Earnings for the fiscal 2024 first quarter included revenue of $152.3 billion, up 7.6% from a year ago. Comparable store sales in the U.S. were up 7.4%, and international sales increased 12.9%. E-commerce was also a strong revenue driver, gaining 27% from a year ago.
WMT stock is up nearly 10% so far this year. And if you like dividends, you’ll appreciate that Walmart’s increased its dividend annually for more than 50 years.
WMT stock has a “B” rating in the Portfolio Grader.
Generative AI is also helping to propel Nvidia (NASDAQ:NVDA) to unexpected heights. The chip maker makes equipment that powers ChatGPT, and its success and the rise of AI created an increase in demands from computing and generative AI end users.
Nvidia increased its revenue target for the second quarter from $7.2 billion to $11 billion, which sparked a 25% jump in NVDA stock in a single day. Nvidia is now up over $1 trillion in market cap, as the stock increased 180% this year.
I’m expecting that trend to continue. Analysts are increasing their price targets for NVDA stock, and the consensus price target is now $460. That indicates another 12% gain for Nvidia is still possible.
NVDA stock has an “A” rating in the Portfolio Grader.
A $1 trillion market cap is pretty impressive, but that’s small potatoes compared to Apple (NASDAQ:AAPL). The maker of Mac computers and the iPhone sports the biggest market cap for a publicly traded company globally, reaching $2.8 trillion. A $3 trillion market cap is likely in the cards soon.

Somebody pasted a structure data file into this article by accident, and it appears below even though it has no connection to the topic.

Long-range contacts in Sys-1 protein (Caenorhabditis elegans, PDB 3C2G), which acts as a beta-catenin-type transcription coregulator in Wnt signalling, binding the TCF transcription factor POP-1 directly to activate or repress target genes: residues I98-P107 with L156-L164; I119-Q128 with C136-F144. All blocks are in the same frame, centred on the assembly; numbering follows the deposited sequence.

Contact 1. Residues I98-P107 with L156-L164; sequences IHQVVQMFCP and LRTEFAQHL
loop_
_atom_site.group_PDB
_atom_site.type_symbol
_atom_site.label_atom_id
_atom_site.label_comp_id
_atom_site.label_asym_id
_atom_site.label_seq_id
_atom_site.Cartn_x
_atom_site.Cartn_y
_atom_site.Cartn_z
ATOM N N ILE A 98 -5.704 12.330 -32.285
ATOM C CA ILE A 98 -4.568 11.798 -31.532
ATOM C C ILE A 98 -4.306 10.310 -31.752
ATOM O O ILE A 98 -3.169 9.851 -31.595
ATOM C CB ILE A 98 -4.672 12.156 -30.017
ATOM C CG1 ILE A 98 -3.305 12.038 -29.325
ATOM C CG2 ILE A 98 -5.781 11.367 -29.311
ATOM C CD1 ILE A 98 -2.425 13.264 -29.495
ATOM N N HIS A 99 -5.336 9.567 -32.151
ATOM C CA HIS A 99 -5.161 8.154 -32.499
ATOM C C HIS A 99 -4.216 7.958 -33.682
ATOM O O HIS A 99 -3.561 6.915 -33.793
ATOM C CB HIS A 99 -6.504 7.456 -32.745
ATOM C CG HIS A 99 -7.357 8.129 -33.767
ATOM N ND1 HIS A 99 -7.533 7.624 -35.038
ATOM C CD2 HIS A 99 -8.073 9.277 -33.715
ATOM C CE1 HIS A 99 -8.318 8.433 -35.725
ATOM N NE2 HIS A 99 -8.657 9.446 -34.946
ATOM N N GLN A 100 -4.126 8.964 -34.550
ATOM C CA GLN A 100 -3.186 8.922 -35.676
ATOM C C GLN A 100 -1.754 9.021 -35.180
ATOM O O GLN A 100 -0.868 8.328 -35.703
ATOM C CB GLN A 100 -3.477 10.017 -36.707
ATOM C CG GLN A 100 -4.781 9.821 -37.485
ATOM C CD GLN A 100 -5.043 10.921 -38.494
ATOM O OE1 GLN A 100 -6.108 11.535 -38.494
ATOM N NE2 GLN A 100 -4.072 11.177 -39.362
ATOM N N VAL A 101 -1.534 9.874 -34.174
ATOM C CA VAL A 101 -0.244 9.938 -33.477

Apple is always good at coming up with new or improved products, and it featured several that are powered by machine learning at this year’s annual Worldwide Developers Conference (WWDC).
But what I like just as much is Apple’s powerful Services division, which includes things like the App Store and Apple Cloud. The App Store, in particular, is a significant revenue generator for Apple because it merely hosts products that other developers create and want to sell or distribute.
Apple takes a percentage of the sales as its cut. That means it gets revenue without going deep into research and development, giving the Services division better profit margins.
Apple is having a spectacular year, up 41%. It has a “B” rating in the Portfolio Grader.
On the date of publication, Louis Navellier had a long position in MSFT, GOOG and NVDA. Louis Navellier did not have (either directly or indirectly) any other positions in the securities mentioned in this article.
The InvestorPlace Research Staff member primarily responsible for this article had a long position in AAPL. The staff member did not hold (either directly or indirectly) any other positions in the securities mentioned in this article.
Artificial Intelligence, Cloud, Consumer Discretionary, Consumer Staples, E-Commerce, Food, Communications, Media, Retail, Software, Streaming, Technology